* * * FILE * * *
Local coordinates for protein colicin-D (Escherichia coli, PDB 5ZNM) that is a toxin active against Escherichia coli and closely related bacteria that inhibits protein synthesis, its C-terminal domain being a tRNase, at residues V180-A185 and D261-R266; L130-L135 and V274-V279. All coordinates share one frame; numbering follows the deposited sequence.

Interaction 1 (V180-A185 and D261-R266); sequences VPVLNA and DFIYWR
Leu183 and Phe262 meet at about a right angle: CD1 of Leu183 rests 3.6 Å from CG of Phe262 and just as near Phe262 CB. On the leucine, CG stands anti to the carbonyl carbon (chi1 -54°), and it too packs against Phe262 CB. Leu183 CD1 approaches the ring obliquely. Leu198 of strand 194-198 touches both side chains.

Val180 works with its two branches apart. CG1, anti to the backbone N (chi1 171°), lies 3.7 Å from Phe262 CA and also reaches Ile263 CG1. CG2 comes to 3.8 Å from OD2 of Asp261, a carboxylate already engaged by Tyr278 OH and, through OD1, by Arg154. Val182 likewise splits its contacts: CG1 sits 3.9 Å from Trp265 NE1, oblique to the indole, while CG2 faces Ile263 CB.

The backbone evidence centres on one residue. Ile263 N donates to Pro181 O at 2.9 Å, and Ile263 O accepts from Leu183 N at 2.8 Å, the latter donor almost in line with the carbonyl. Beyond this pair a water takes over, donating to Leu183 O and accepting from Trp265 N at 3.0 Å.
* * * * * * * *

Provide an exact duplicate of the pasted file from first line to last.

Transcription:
Local coordinates for protein colicin-D (Escherichia coli, PDB 5ZNM) that is a toxin active against Escherichia coli and closely related bacteria that inhibits protein synthesis, its C-terminal domain being a tRNase, at residues V180-A185 and D261-R266; L130-L135 and V274-V279. All coordinates share one frame; numbering follows the deposited sequence.

Interaction 1 (V180-A185 and D261-R266); sequences VPVLNA and DFIYWR
Leu183 and Phe262 meet at about a right angle: CD1 of Leu183 rests 3.6 Å from CG of Phe262 and just as near Phe262 CB. On the leucine, CG stands anti to the carbonyl carbon (chi1 -54°), and it too packs against Phe262 CB. Leu183 CD1 approaches the ring obliquely. Leu198 of strand 194-198 touches both side chains.

Val180 works with its two branches apart. CG1, anti to the backbone N (chi1 171°), lies 3.7 Å from Phe262 CA and also reaches Ile263 CG1. CG2 comes to 3.8 Å from OD2 of Asp261, a carboxylate already engaged by Tyr278 OH and, through OD1, by Arg154. Val182 likewise splits its contacts: CG1 sits 3.9 Å from Trp265 NE1, oblique to the indole, while CG2 faces Ile263 CB.

The backbone evidence centres on one residue. Ile263 N donates to Pro181 O at 2.9 Å, and Ile263 O accepts from Leu183 N at 2.8 Å, the latter donor almost in line with the carbonyl. Beyond this pair a water takes over, donating to Leu183 O and accepting from Trp265 N at 3.0 Å.